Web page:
This character driven, thematically nuanced drama that is thoughtful and beautifully observed gives a bittersweet feeling at the end. Tom McCarthy approaches the suggestive and provocative subject with delicate sensitivity and understament. Lushed with some superlative performances, Jenkins is unquestionably the standout one.
16-) Synecdoche, New York
No other film last year has been more thought provoking than this Charlie Kaufmanâ€™s master work. Charlie Kaufman plunges us down into pit of mortal fears and existential longings. Kaufmanâ€™s audacity, towering ambition and surreal moments of beauty and doldrums are worth the overindulgence. Seymour Hoffmanâ€™s gives an outstanding performance as the vulnerable and unflinching man driven about belief in doing something meaningful before his soul departs.
The most viscerally disquieting cinematic experience of the year A powerful meditation on freedom. Visual masterpiece in many ways, This is not a film that takes sides, but rather it explores the human horror of the troubles through the lens of the hunger strike.
18-) XXY (Argentina)
The tale about the sexual awakening of 15-year-old female Alex (Ines Efron), who has a rare medical condition called genital ambiguity, is an intelligent drama that is in no way exploitative. Sergio Bizzio, tackles the controversial subject with delicate sensitivity and seriousness. Ines Efron brings so much strength and vulnerability to her androgynous character, it becomes a testament to express her identity crisis into universal terms.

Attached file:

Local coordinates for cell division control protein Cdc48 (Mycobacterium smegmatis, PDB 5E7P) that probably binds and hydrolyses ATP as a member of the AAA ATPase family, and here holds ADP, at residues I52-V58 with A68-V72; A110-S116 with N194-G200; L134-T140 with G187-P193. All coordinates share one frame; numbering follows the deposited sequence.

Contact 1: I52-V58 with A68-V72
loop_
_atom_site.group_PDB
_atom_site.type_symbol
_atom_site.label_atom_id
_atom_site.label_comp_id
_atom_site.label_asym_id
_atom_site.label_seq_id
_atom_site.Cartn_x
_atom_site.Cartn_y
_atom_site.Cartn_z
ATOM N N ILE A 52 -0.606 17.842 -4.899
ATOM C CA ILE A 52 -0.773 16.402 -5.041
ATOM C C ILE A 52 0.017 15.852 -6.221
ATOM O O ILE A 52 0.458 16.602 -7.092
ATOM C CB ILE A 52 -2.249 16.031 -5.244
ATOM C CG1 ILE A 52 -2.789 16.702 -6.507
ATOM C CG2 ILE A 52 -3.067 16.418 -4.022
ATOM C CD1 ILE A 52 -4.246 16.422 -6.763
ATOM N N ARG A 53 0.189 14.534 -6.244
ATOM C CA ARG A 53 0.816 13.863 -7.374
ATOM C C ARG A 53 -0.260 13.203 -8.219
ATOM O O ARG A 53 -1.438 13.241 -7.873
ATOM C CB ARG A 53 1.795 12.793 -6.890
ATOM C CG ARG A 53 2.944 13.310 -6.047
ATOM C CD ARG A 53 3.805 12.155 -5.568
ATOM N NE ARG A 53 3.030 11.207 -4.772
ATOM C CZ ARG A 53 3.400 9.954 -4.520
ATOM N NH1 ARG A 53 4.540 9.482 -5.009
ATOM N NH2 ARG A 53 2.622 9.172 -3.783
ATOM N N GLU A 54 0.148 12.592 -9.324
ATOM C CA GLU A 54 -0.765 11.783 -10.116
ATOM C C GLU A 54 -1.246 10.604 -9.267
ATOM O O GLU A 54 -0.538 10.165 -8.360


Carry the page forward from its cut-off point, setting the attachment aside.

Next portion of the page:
Shot in atrophied streets, semi-decayed slums of Naples, Gomorrah deconstructs the popular notion of Mafia life, dispenses with all the cliches of a gangster movie, provides viewers with a look at the world of organized crime that is completely deglamorized. A peep into what society could become with social breakdown following economic collapse.
20-) The Edge of Heaven (German)
Slowly paced, beautifully photographed and realized, poetically fluid, accompanied by a score which is both animating and plaintive, Fata Akinâ€™s drama about the redemption and compunction of three families is an affecting ode to compassion and forgiveness.
21-) Three Monkeys(Turkey)
The noir-style psychological thriller falls bit short of its ambitions, filmâ€™s dramatic and emotional wallop canâ€™t match the visual aesthetics at play but nonetheless a gripping drama on human struggle in the days of political prostitution.